“Serious Side of a Screwball” (Screenland, January 1939)

By: Elizabeth Wilson

I don’t suppose the dopey-looking dame with her hair coiffed to the skies in the booth next to mine at the Brown Derby ever realized how near death she was that night. There I was tearing joyously into tenderloin de luxe, completely at peace with the world and Connie Bennett, when she had to up and open her trap. “That Carole Lombard,” she said to the mousey guy with her, “always playing gags on people. Gags, gags, gags, all the time gags! Can’t she get publicity any other way?”

Fairly choking with rage and a french fry I gave her a look that’s been known to crush traffic cops with hair on their chest. But nothing would crush that one, outside of a steam roller. “So she sends Clark Gable a jaloppy,” she continued shrilly, completely ignoring my menacing map. “So she sends him a ham with his picture on it! So she sends him a ballet skirt! So what? I’m good and sick and tired and fed up with reading about Lombard’s gags. Pass me the salt.” The mousey guy passed the salt and said, “She’s got good legs.”

Well, by the time I had counted ten – I promise Mr. Hays that I wouldn’t murder anyone in his Hollywood until I had counted ten, and as I count on my fingers I count slowly – I had cooled off considerably, and remorse, deep, gnawing, depressing remorse had set in. After all, some of those gags weren’t Carole’s. I made ’em up. And I’m not going to be noble about taking the blame, either – the other ladies and gentlemen of the press tossed in a few dandies too. Especially the one about the ambulance, and did that one stink! You see, we write while our editors burn sort of thought it was swell copy to make the screwball girl even screwier than she really is. And Carole was always such a grand sport about it.

Believe me, I was pretty depressed about the whole thing. And then a few nights later I found myself at a dinner party, up to my ears in Flato and the Right People, where a glamorous one who was wilting around the edges like lettuce that has been out too long remarked that the gag that Carole had played on agent Myron Selznick wasn’t funny at all and that she was bored stiff with the Lombard gags. (Of course the fact that Carole has been snatching off more space in the magazines than she might have had something to do with her boredom. I don’t have to tell you about human nature).

Now for all I know the slightly faded glamour girl and the silly bit of fluff at the Derby are the only two people in the world who have complained of Carole’s gags. But just in case there are other dopes taking cracks I think that now is the time for me to jump in with little chirrups of joy and talk truthfully, for a change, about Lombard. She loves a good laugh, don’t we all, but I tell you she is more gagged against than gagging. She isn’t all shrieks and squeals and expletives. And she isn’t simply brittle, brilliant, and beautiful. She has a serious side that will knock the props right from under you. But you have to be a close friend to even get a gander at Carole’s serious side. I am. And I know.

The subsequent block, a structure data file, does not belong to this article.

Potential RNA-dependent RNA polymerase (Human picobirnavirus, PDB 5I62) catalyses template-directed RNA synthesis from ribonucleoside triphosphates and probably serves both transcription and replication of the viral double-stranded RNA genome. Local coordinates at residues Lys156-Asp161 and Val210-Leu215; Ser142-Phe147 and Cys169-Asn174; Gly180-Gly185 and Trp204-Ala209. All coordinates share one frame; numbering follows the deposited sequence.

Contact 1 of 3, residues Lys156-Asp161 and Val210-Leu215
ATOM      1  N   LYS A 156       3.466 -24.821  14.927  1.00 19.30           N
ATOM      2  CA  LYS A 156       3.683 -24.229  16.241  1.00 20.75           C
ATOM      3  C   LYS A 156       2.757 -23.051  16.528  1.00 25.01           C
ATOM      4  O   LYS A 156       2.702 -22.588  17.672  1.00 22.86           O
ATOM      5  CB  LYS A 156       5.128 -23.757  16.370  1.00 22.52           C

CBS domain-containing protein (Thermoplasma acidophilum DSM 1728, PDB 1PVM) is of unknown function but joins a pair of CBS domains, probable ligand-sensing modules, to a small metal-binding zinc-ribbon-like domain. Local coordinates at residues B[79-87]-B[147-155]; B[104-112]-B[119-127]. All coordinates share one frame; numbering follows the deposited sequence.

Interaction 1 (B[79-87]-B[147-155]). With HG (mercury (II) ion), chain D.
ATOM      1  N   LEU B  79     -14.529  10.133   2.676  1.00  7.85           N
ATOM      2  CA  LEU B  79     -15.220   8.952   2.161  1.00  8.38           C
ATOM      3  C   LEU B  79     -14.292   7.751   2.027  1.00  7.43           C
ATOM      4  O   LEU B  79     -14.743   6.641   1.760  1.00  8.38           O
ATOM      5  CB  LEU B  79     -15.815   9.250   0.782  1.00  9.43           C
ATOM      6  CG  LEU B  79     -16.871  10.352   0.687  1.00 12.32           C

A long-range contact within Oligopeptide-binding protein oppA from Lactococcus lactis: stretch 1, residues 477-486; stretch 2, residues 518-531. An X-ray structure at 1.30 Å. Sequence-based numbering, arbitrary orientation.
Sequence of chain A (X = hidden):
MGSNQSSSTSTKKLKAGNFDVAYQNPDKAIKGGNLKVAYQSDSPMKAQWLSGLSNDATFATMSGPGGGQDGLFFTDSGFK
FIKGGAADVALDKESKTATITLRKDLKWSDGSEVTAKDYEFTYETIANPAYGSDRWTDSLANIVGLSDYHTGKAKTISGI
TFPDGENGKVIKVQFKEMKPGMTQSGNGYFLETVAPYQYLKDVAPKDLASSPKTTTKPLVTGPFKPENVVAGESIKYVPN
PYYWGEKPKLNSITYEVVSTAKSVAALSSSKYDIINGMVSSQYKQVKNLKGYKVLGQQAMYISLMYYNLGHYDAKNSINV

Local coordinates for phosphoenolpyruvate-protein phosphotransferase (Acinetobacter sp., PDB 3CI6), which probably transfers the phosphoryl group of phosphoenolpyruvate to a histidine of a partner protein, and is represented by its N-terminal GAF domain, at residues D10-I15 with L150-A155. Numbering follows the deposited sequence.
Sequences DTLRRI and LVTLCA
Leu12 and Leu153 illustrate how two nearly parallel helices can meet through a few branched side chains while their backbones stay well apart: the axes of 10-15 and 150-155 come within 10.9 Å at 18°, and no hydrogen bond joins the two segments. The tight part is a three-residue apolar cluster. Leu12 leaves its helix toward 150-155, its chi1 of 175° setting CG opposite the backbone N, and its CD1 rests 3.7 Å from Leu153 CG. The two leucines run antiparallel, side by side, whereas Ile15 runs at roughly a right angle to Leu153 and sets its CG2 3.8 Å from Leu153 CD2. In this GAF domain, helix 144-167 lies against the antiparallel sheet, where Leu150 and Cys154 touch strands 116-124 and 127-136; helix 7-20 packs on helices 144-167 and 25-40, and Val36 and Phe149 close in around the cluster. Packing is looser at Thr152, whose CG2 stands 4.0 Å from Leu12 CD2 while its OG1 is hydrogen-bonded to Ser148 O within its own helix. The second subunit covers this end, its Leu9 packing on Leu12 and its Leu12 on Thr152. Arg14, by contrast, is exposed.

I first met Carole some five years ago, right after she had divorced William Powell in Reno. I met her in a steak joint – I seem to be always eating steak – the night of the preview of Twentieth Century and she said she wished I’d let her know what I thought about the picture. I was new in Hollywood in those days and I didn’t know that every star says that to every fan writer – it’s sort of the conventional thing to say, like “Goodbye now.” Hick that I was I was pleased and flattered that Miss Lombard should want my humble opinion of her picture, and by golly I gave it to her, in an eight page letter. (Little did we reck then, ah me, ah my, small fry, that Twentieth Century would start the cycle of wacky comedies featuring swift kicks that would soon establish Carole as the Screwball Girl of the World.) Well, being a polite star there was nothing poor Carole would do about an eight page letter but thank me for it, which she did. And somehow or other a friendship got started.

It ripened beautifully a year later when we found ourselves on the wrong train out of Chicago, and waked up in fields of cotton instead of blocks of skyscrapers. This was not a Lombard gag. It was a mistake. In Chicago where the Chief dumped us we had decided that it was silly to pay the Twentieth Century dollars extra fare to take us to New York when another train would get us there just as well for much less. There’s no stupid chi-chi about that Carole. Miss Lombard is probably the only movie star who ever arrived in New York on a milk train!

When you are cooped up for five days and nights with a movie star you get to know her pretty well. How she ticks, and what she thinks, if she thinks. And believe me, Carole thinks. She is one of the most serious girls I’ve ever met. People who knew Carole as Jane Peters when she was a child and later in her early teens tell me that she was a quiet, shy little girl whose stockings were always wrinkling. She worshipped her mother and was definitely a “Mama’s girl” – and still is, for that matter. Fortunately she got pushed around considerably by her two older brothers, Frederic Jr. and Stuart, who taught her how to box, and to play baseball and volleyball. She had a great amount of energy and usually managed to beat them at their own games (just as she does Mr. Gable now), but around adults she remained strictly the demure type. At the age of fifteen, fresh from Virgil Junior High School, she broke into films at Fox as Edmund Lowe’s leading lady in Marriage in Transit simply because she could work up a good flood of tears at the drop of a hat. “I just have to think sad things,” said Carole, to the director, ” and I cry.” She did. She also played in Hearts and Spurs with Buck Jones (on a camera-wise horse that had been in so many pictures that the moment he was out of focus he would stop dead, with the result that Carole was always gliding over his head onto her own), and in several other Westerns with Tom Mix. By no means a Glamour Girl, Carole just the same was fairly well established in pictures with ambitious hopes for a brilliant future – when suddenly her world collapsed about her. Her face was torn open in an automobile accident. There seemed little doubt but that she would be scarred for life.